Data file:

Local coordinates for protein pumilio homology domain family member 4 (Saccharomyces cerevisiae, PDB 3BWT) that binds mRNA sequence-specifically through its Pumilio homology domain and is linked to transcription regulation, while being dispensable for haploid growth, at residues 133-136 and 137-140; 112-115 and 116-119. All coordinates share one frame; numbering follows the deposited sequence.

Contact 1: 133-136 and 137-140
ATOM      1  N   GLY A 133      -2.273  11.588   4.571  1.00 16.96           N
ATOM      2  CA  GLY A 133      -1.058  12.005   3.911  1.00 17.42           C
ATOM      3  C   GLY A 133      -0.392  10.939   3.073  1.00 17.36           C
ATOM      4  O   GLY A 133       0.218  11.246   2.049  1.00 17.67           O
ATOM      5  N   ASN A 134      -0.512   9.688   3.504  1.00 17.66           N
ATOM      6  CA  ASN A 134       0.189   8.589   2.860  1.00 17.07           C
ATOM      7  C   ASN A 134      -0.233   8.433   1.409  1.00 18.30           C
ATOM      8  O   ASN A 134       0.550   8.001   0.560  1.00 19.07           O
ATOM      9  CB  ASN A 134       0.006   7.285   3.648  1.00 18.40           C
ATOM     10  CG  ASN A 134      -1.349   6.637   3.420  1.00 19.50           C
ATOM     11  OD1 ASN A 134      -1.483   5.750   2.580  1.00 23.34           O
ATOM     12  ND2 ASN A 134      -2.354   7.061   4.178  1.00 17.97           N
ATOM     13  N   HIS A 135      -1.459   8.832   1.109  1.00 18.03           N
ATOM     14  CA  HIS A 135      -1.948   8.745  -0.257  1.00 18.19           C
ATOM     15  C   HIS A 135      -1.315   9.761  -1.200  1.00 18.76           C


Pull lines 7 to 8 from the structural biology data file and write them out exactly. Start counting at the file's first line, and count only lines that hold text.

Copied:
ATOM      5  N   ASN A 134      -0.512   9.688   3.504  1.00 17.66           N
ATOM      6  CA  ASN A 134       0.189   8.589   2.860  1.00 17.07           C